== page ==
Showing posts tagged as "web cam"
Now that our sea otters have adjusted to their new home, we’re back on a regular feeding schedule! Watch at 10:30, 1:30 or 3:30 when you visit, or via our live web cam. Tell us what you see!
We recently added some beautiful fish to our Open Sea exhibit. Can you find them on our live HD web cam? (© Charlene Boarts)
Will you be online at 11:30 or 4 pm PT? Why not take in a live feeding show on our HD web cam? Let us know what you see!
Here’s your Friday puzzler! We just added 2,300 sardines to the Open Sea exhibit. How many does that make total? Our live web cam might help you make an estimate!
What animals can you identify in our new live HD Kelp Cam? (Now including multiple views!) Let us know in the comments!
Need a little beach time? Our Monterey Bay HD web cam now includes multiple views. All that’s missing is the scent of the ocean!
Our Newest Otter Pup Gets an A-Plus on Exhibit
Imagine that you’re a 10-week-old sea otter pup on exhibit at the Monterey Bay Aquarium. What do you do all day, while hundreds of happy faces press against the window?
Actually, your job is pretty simple, and consists of two main things: eat and grow.
Fortunately, it turns out that rescued otter number 572, who went on exhibit February 14, excels in both of these areas. He’s consuming shrimp, clams and squid, and now weighs almost 16 pounds. A small laceration—which we think came from a shark—is healing nicely.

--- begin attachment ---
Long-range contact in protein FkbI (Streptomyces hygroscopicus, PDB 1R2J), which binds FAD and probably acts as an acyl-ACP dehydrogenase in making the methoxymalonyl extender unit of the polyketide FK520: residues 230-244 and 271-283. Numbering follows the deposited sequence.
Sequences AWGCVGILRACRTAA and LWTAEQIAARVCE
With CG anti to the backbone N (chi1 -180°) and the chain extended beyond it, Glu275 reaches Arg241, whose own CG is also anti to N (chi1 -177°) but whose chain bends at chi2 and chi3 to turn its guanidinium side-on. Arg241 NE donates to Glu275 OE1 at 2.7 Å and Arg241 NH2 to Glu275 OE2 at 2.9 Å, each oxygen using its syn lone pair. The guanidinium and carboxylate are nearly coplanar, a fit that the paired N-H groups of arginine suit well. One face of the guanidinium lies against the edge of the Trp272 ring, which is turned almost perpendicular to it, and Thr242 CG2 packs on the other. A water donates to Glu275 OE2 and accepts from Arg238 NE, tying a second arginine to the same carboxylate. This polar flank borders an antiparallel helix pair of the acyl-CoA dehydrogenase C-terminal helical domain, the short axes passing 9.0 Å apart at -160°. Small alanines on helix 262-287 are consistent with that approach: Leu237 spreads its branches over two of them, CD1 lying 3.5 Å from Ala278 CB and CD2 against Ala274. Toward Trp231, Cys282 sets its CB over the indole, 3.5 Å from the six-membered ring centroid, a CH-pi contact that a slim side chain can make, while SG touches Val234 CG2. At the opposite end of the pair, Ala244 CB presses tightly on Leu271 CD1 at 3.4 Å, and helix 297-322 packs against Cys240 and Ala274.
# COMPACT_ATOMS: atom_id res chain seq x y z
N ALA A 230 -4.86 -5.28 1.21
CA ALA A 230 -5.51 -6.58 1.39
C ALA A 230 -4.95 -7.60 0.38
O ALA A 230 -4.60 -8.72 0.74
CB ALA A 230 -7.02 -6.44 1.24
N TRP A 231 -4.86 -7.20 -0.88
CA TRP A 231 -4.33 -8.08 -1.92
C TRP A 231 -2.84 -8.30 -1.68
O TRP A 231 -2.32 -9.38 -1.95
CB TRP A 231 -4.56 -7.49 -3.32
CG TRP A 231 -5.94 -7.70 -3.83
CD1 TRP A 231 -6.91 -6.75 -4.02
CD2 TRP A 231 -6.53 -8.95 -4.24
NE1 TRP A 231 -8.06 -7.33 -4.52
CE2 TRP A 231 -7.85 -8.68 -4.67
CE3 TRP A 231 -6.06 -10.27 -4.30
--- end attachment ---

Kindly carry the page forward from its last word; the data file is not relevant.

Along the way, 572 has developed a great relationship with his companion, Joy, who happens to be an expert in all things otter pup. In her 13 years she’s helped raise 16 young sea otters, many of whom we have returned to the wild, where they’ve gone on to raise pups of their own. This grande dame of sea otter moms must be doing something right.
In addition to eating and growing, the young pup is doing some extracurricular work in the form of ice chewing and vigorously playing with enrichment toys like ice, Frisbees and balls. When he’s not jumping for joy, he’s jumping on Joy. The two like to wrestle and groom each other, which is a good practice for any sea otter, since well-groomed fur helps ensure it can withstand Monterey Bay’s chilly waters.
The pup will be with us for a while longer, but isn’t able to go back to the wild. He’ll find a permanent home later this year at another accredited public aquarium in the U.S.